Freedom Come-All-Ye

  1. Roch the wind in the clear day’s daw­in
    Blaws the cloods heel­ster-gowdie ower the bay
    But there’s mair nor a roch wind blaw­in
    Through the great glen o’ the warld the day.
    It’s a thocht that will gar oor rot­tans
    A’ they rogues that gang gal­lus, fresh and gay
    Tak the road, and seek ither loanins
    For their ill ploys, tae sport and play.
  2. Nae mair will the bon­nie callants
    Mairch tae war when oor brag­garts crouse­ly craw
    Nor wee weans frae pit-heid and clachan
    Mourn the ships sail­ing doon the Broomielaw,
    Bro­ken faim­lies in lands we’ve her­ri­et
    Will curse Scot­land the Brave nae mair, nae mair;
    Back and white, ane til ither mair­ri­et,
    Mak the vile bar­racks o’ their mais­ters bare.
  3. So come a’ ye at hame wi’ Free­dom,
    Niv­er heid whit the hood­ies croak for doom.
    In your hoose a’ the bairns o’ Adam
    Can find breid, bar­ley-bree and paint­ed room.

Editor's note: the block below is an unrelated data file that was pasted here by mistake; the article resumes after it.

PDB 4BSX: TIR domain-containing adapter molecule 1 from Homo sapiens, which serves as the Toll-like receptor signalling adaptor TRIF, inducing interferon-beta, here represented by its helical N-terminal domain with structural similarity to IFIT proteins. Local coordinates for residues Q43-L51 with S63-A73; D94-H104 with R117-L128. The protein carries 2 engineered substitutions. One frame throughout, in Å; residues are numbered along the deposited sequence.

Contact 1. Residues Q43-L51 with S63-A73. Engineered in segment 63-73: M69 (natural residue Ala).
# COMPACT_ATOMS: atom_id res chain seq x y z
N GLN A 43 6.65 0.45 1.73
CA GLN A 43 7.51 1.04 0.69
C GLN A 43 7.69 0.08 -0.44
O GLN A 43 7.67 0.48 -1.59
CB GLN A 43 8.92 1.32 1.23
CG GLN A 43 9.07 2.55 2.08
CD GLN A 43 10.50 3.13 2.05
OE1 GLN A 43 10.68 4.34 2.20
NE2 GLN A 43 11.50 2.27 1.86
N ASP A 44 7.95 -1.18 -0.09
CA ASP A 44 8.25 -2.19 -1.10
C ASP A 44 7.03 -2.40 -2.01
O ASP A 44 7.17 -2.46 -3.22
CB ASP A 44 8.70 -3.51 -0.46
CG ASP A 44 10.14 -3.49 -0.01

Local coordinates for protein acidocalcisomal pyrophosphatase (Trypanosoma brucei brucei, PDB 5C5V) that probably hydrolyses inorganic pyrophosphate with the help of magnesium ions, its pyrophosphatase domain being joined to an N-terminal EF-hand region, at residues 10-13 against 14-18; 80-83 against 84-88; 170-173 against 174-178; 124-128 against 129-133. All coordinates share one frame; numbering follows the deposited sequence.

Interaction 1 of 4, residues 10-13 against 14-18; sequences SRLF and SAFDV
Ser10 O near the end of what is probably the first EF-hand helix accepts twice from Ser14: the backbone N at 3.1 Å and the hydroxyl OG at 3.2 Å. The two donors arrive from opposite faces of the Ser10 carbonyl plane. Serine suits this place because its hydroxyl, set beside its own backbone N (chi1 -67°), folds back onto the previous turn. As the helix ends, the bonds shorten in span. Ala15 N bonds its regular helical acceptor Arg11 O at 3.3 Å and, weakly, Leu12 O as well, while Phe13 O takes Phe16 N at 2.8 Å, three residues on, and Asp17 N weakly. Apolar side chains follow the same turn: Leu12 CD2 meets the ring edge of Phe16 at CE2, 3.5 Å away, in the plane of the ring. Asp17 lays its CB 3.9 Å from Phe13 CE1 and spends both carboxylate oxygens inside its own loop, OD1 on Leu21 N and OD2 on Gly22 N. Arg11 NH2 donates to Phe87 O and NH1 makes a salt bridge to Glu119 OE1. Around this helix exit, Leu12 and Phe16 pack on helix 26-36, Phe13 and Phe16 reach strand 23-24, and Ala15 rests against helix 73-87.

When Maclean meets wi’s freens in Spring­burn,
    A’ thae ros­es and geens will turn tae bloom,
    And a black lad frae yont Nyan­ga
    Dings the fell gal­lows o’ the burghers doon.

Notes

Hamish Hen­der­son com­posed the Free­dom Come-All-Ye for CND demon­stra­tors in 1960. It does not speak explic­it­ly against nuclear weapons, but against the mind­set that caus­es our soci­ety to go to war, and to har­bour these weapons of mass destruc­tion. He sees in this song the Scot­land that John Maclean envi­sioned before him, a vision that the Scot­tish Peace covenant car­ries today: a place of free­dom ground­ed in extend­ing the hand of friend­ship rather than wag­ing war.

The arrange­ment we sing is based on one by Glas­gow women’s choir, Eury­dice. The tune, is an adap­ta­tion of the First World War pipe march The Bloody Fields of Flan­ders, which Hen­der­son first heard played on the Anzio beach­head. The orig­i­nal tune was writ­ten by John McLel­lan, D.C.M.

Dick Gaugh­an has some use­ful notes on the song, includ­ing an inter­pre­ta­tion of the mean­ing in Eng­lish.

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